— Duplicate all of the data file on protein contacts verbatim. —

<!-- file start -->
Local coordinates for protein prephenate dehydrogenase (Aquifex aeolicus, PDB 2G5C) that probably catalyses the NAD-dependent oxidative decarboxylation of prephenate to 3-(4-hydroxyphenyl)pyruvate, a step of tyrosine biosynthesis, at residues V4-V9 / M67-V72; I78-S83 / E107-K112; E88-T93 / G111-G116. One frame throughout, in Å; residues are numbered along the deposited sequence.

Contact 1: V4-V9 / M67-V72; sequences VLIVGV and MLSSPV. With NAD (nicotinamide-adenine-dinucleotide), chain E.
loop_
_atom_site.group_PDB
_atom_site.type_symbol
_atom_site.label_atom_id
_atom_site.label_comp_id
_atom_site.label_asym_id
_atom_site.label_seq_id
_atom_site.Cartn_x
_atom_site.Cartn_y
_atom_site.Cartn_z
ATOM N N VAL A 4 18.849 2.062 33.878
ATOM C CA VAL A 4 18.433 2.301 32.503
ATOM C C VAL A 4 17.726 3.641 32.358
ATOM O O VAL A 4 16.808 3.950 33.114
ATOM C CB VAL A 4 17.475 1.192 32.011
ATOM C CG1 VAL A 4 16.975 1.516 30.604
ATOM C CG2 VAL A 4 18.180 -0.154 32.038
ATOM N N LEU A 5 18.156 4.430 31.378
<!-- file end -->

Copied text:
Local coordinates for protein prephenate dehydrogenase (Aquifex aeolicus, PDB 2G5C) that probably catalyses the NAD-dependent oxidative decarboxylation of prephenate to 3-(4-hydroxyphenyl)pyruvate, a step of tyrosine biosynthesis, at residues V4-V9 / M67-V72; I78-S83 / E107-K112; E88-T93 / G111-G116. One frame throughout, in Å; residues are numbered along the deposited sequence.

Contact 1: V4-V9 / M67-V72; sequences VLIVGV and MLSSPV. With NAD (nicotinamide-adenine-dinucleotide), chain E.
loop_
_atom_site.group_PDB
_atom_site.type_symbol
_atom_site.label_atom_id
_atom_site.label_comp_id
_atom_site.label_asym_id
_atom_site.label_seq_id
_atom_site.Cartn_x
_atom_site.Cartn_y
_atom_site.Cartn_z
ATOM N N VAL A 4 18.849 2.062 33.878
ATOM C CA VAL A 4 18.433 2.301 32.503
ATOM C C VAL A 4 17.726 3.641 32.358
ATOM O O VAL A 4 16.808 3.950 33.114
ATOM C CB VAL A 4 17.475 1.192 32.011
ATOM C CG1 VAL A 4 16.975 1.516 30.604
ATOM C CG2 VAL A 4 18.180 -0.154 32.038
ATOM N N LEU A 5 18.156 4.430 31.378